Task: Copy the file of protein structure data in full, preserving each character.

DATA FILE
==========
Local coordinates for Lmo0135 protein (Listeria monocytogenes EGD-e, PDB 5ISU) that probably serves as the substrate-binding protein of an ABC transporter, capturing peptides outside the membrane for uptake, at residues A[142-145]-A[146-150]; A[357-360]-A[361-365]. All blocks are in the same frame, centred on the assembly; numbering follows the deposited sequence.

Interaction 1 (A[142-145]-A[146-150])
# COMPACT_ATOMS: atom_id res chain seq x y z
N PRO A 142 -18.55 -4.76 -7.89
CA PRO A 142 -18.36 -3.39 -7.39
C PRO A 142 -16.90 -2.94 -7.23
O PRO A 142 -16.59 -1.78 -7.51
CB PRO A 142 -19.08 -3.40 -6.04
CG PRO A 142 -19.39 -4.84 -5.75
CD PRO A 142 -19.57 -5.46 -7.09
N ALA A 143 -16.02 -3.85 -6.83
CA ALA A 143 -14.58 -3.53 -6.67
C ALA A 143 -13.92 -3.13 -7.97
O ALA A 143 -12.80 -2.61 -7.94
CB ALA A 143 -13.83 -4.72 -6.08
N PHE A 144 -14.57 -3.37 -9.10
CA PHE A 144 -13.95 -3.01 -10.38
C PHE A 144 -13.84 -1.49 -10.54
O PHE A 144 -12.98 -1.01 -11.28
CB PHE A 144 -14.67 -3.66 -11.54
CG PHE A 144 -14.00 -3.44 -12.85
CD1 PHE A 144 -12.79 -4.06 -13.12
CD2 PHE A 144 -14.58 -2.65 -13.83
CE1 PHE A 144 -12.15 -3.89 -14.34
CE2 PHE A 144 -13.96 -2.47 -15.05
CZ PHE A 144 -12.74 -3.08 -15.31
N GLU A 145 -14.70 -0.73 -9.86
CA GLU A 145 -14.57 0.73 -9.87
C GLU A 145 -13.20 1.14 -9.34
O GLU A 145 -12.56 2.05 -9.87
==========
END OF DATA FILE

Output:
Local coordinates for Lmo0135 protein (Listeria monocytogenes EGD-e, PDB 5ISU) that probably serves as the substrate-binding protein of an ABC transporter, capturing peptides outside the membrane for uptake, at residues A[142-145]-A[146-150]; A[357-360]-A[361-365]. All blocks are in the same frame, centred on the assembly; numbering follows the deposited sequence.

Interaction 1 (A[142-145]-A[146-150])
# COMPACT_ATOMS: atom_id res chain seq x y z
N PRO A 142 -18.55 -4.76 -7.89
CA PRO A 142 -18.36 -3.39 -7.39
C PRO A 142 -16.90 -2.94 -7.23
O PRO A 142 -16.59 -1.78 -7.51
CB PRO A 142 -19.08 -3.40 -6.04
CG PRO A 142 -19.39 -4.84 -5.75
CD PRO A 142 -19.57 -5.46 -7.09
N ALA A 143 -16.02 -3.85 -6.83
CA ALA A 143 -14.58 -3.53 -6.67
C ALA A 143 -13.92 -3.13 -7.97
O ALA A 143 -12.80 -2.61 -7.94
CB ALA A 143 -13.83 -4.72 -6.08
N PHE A 144 -14.57 -3.37 -9.10
CA PHE A 144 -13.95 -3.01 -10.38
C PHE A 144 -13.84 -1.49 -10.54
O PHE A 144 -12.98 -1.01 -11.28
CB PHE A 144 -14.67 -3.66 -11.54
CG PHE A 144 -14.00 -3.44 -12.85
CD1 PHE A 144 -12.79 -4.06 -13.12
CD2 PHE A 144 -14.58 -2.65 -13.83
CE1 PHE A 144 -12.15 -3.89 -14.34
CE2 PHE A 144 -13.96 -2.47 -15.05
CZ PHE A 144 -12.74 -3.08 -15.31
N GLU A 145 -14.70 -0.73 -9.86
CA GLU A 145 -14.57 0.73 -9.87
C GLU A 145 -13.20 1.14 -9.34
O GLU A 145 -12.56 2.05 -9.87